Dependent variable: Views on responsibility for care

The outcome variable assessed views on responsibility for care for persons with a need for care. First information was presented to respondents explaining that ‘people sometimes need assistance or support, such as help with household tasks or nursing care. The government can arrange this care, but the government can also place the responsibility for this care to the general public’. After that the following question was posed: Could you please indicate to whom the responsibility should be placed for (different types of) care for people needing assistance or care? This question was posed for eight prevalent types of care activities (e.g., [1]: personal care (e.g., assisting with bathing or dressing), assistance with taking medication, nursing care (e.g., wound care), household activities (e.g., cleaning, doing the laundry or getting groceries), support with administrative tasks (e.g., submit an application for care or making a doctors’ appointment), support with visits (e.g., accompanying visits to family, doctors or shops), emotional support (e.g., listening), and supervision (e.g., watching the care recipient). Respondents could answer on a 5 point scale with answering categories ‘exclusively the responsibility for the general public’, ‘mainly the responsibility for the general public’, ‘responsibility partly of the general public and partly of the government’, ‘mainly the responsibility for the government’, and ‘exclusively the responsibility for the government’. Answers on these eight care tasks were summed and averaged to represent views on responsibility for care in general (Cronbach’s alpha: 0.85). To investigate differences in views among more care centered activities (e.g., personal care) and activities more towards practical and emotional support (e.g., household activities), we used confirmatory factor analysis with promax rotation to create two sub scores of views (Kaiser–Meyer–Olkin measure of sampling adequacy: 0.85). The sub score of ‘personal or nursing care’ was based on the scores of three care tasks: personal care, assistance with taking medication, and nursing care (alpha 0.81). The sub score of ‘support activities’ was constructed using five tasks: household activities, support with administrative tasks, support with visits, emotional support and supervision (alpha 0.84). All three sum scores on views of responsibility ranged from 1 to 5, with higher scores representing more responsibility for the government.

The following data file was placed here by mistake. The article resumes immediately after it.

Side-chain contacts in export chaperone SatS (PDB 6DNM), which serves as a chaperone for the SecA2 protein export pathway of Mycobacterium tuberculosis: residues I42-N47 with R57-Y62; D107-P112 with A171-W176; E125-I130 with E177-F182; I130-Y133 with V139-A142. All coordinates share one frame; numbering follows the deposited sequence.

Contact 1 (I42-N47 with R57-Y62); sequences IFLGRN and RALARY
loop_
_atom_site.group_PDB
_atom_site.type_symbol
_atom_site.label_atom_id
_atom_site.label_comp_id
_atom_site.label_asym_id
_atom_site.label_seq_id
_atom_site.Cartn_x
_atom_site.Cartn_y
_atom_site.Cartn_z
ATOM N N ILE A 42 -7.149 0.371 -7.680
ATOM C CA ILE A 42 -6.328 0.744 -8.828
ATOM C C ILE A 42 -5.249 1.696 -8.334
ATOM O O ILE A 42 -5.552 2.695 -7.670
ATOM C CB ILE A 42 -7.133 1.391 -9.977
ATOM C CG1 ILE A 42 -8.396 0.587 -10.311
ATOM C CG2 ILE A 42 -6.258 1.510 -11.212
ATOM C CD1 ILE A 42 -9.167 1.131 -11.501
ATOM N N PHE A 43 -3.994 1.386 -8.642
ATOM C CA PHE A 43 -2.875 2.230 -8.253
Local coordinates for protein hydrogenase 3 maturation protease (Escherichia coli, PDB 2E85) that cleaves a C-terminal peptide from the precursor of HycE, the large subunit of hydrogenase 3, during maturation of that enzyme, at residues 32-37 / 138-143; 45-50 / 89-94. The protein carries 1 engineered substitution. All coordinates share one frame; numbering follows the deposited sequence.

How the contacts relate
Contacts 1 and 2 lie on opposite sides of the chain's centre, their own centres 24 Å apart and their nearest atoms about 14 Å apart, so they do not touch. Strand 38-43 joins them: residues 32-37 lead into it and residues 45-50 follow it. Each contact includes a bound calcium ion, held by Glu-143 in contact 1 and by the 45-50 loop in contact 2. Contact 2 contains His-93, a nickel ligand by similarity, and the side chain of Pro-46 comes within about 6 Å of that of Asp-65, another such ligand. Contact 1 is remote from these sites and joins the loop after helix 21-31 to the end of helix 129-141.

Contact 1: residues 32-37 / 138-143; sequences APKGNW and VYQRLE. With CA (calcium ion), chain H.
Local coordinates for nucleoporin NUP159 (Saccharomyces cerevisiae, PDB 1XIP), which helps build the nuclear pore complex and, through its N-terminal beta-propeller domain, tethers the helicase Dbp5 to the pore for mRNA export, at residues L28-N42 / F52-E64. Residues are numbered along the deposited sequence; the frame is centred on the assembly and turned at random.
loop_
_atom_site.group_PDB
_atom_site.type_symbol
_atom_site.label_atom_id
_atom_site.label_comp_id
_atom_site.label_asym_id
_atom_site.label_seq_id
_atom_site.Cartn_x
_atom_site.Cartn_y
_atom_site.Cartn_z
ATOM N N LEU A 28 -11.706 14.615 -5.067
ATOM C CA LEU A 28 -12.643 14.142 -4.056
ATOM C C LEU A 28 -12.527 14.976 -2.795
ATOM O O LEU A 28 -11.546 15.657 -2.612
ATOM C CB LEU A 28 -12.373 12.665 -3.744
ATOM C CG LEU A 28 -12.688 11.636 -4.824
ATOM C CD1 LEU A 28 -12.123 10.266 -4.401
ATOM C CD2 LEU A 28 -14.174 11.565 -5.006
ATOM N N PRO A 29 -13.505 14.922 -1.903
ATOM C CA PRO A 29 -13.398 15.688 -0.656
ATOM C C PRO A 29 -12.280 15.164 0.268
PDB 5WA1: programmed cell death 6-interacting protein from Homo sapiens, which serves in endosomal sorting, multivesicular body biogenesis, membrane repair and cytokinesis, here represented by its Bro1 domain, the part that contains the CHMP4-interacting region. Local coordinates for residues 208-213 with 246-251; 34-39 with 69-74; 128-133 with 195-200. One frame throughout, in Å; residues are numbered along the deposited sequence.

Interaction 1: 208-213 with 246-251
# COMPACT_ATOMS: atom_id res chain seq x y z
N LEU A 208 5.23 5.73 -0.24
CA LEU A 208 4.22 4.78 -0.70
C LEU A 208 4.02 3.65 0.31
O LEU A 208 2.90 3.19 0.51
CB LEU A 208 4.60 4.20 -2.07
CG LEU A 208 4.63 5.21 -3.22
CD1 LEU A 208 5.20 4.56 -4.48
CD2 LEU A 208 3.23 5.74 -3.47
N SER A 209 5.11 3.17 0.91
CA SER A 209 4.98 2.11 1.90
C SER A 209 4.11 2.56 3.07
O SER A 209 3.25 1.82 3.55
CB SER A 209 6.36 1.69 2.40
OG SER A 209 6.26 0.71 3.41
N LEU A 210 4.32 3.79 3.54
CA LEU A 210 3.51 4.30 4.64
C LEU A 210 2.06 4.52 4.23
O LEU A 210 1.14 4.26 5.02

The questionnaire also included a question on whether respondents would be willing to provide informal care to someone in their social network in the future (answering categories no, yes to someone inside my own household, yes to someone outside my own household). These categories were dichotomized into ‘yes (including ‘yes to someone inside my own household, yes to someone outside my own household’ and ‘no’).

Independent variables

Health

Health of respondents was measured with a question on subjective health with five answering categories (excellent, very good, good, moderate, and bad) which were categorized in ‘(very) good/excellent’ and ‘moderate/bad’. The physical disability level of respondents was measured with a self-reporting disability scale with four classifications: no, mild, moderate or severe physical disability [40]. Moderate disability is defined as having problems with various activities, not only in household tasks but also in mobility. Severe disability is defined as being unable to perform at least one activity independently, that is, needing support. People with severe disability also report problems with self-care activities.

Informal care situation

Informal care was defined as care or support to a person with a care need in the social network of the respondent. Informal care could be provided both to persons living outside or inside the household of the respondents. For caregivers sharing a household with the care recipient, it was stated that normal care activities for healthy family members, such as preparing food, are not considered as informal care, and that caregiving should have been provided for at least three months or for eight hours per week or more. Using this information we created a variable indicating whether respondents provided informal care to someone in their social network, classified as informal caregiver at present: no, yes (caregiver for someone in own household and/or caregiver for someone outside household). Among caregivers, subjective burden of caregiving was measured with the CarerQol instrument [41, 42]. Subjective burden was measured with two positive and five negative aspects of caregiving with three response levels: no, some or a lot of. Positive dimensions of caregiving were fulfillment from caregiving and support from others with caregiving. Negative dimensions were relational problems, problems combining daily activities with caregiving, mental health problems, financial problems and physical health problems. A weighted sum score of subjective burden based on the two positive and five negative dimensions of caregiving was calculated. We used a tariff that contained specific weights for each dimension and response level of the CarerQol instrument. This tariff was based on preferences of the general public in the Netherlands for caregiving situations described by the CarerQol instrument. By applying this tariff, a sum score of the CarerQol instrument is calculated that takes differences in the severity of the positive and negative dimensions of caregiving into account. The sum score ranged from 0 to 100, with a higher score indicating less subjective burden of caregiving [43].